By the way, did you plug the speakers into something else to see if they worked (phone, radio etc) to check that it wasn’t the TV AUX port that wasn’t faulty or had in intermittent fault?


If the speakers were hardwired to the TV you could have an impedance issue causing incompatibility . I’m pretty sure the Bose speakers are a different impedance to the Audioengines . Might be wrong but it seems strange 2 sets of speakers have died . Maybe check your TV .


Thanks for your suggestion re wording of email…I’ve sent them a polite version so they are aware of my intentions.

@vax2000 @phb
As for the testing of the speakers…they are also wireless/bluetooth and I would use them in conjunction with both my phone and also my Google Home device in bluetooth mode. They were tested with bluetooth, also tested with a lead from my phone to the speaker and then Umart tested them instore before sending them off. They were connecting via bluetooth, but no sound was evident.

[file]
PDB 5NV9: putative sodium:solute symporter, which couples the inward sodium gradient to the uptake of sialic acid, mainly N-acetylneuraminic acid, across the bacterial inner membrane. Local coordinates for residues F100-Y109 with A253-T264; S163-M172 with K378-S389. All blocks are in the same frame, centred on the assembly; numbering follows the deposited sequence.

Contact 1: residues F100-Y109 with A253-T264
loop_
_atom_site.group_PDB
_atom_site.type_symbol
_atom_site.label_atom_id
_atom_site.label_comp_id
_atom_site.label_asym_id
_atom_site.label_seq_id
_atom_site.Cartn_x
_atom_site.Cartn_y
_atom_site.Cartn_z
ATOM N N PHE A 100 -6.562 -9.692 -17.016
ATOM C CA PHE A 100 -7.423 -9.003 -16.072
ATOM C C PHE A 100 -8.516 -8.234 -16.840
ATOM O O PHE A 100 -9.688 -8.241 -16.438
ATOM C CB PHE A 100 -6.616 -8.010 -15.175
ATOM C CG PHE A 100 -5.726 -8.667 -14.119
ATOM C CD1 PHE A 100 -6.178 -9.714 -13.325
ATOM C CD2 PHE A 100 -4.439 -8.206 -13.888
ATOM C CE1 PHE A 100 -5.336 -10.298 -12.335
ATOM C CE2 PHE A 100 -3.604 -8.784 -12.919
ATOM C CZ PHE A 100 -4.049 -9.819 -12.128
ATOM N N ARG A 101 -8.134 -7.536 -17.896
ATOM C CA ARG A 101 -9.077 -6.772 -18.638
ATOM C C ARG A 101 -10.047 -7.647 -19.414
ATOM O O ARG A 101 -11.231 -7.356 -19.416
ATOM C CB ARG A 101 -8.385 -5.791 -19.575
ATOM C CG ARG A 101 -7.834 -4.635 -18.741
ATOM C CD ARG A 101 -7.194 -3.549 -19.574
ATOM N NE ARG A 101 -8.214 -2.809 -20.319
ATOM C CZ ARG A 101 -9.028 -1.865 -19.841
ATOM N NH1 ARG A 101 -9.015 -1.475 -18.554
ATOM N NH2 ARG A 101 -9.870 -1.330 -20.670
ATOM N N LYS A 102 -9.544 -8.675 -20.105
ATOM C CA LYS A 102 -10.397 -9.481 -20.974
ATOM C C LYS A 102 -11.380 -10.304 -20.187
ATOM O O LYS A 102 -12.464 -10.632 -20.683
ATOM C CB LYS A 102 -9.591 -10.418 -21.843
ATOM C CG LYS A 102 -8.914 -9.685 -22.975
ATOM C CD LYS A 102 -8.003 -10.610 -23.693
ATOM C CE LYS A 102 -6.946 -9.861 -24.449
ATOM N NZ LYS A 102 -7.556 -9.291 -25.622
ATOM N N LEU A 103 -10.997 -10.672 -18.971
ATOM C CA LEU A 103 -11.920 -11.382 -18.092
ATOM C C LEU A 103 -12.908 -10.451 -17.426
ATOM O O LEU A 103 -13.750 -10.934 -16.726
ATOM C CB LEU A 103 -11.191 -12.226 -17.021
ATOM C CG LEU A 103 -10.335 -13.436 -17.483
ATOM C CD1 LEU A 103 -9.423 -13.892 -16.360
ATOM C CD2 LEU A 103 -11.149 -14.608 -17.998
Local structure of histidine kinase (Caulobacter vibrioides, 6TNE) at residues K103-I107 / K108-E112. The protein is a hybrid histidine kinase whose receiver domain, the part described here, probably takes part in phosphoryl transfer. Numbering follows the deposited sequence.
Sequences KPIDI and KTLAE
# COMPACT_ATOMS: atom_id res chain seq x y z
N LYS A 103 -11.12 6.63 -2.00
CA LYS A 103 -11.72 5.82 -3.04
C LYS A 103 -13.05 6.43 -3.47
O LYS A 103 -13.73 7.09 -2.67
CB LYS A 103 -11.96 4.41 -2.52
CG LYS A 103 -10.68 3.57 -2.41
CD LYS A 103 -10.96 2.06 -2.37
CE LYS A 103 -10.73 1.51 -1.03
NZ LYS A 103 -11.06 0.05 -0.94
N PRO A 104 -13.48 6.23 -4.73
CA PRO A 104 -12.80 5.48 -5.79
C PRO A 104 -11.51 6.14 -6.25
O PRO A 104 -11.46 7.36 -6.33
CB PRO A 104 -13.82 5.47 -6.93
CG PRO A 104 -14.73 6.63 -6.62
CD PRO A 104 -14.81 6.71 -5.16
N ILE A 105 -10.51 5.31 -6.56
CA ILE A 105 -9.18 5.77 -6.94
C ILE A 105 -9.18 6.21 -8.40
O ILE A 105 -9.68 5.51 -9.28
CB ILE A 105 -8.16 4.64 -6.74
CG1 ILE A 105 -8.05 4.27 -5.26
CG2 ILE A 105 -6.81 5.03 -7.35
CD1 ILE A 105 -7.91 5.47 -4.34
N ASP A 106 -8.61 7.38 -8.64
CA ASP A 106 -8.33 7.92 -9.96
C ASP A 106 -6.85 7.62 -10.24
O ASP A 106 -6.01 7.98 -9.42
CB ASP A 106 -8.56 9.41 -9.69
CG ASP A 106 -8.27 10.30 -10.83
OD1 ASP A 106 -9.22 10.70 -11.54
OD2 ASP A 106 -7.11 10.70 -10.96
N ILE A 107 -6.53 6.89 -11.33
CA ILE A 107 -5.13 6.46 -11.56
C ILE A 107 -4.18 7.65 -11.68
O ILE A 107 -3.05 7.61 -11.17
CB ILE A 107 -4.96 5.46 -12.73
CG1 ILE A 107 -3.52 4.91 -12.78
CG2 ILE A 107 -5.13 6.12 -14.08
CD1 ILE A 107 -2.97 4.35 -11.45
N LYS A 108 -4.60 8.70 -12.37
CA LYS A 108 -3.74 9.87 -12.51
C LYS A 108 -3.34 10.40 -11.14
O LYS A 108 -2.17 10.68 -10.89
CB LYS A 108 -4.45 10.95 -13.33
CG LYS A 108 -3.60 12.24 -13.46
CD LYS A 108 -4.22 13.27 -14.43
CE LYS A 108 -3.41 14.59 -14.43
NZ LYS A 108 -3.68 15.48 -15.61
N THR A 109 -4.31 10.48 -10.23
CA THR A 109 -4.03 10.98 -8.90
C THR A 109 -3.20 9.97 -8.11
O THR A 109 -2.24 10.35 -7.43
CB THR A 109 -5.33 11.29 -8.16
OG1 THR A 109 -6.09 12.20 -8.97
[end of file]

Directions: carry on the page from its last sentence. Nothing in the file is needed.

I was quite relieved (in a way) when Umart confirmed my diagnosis, knowing that I wasn’t doing something wrong!


Send them a formal letter asking for either the speakers or a refund in say 7 days, send it either by email or by registered post so you have proof of it being sent… This would seem a reasonable time frame. You have already waited 4 weeks with no real updates as to an expected resolution.

CHOICE’s email template for a small device not a fridge etc, you will need to adjust it to reflect your problem.

ACCC Template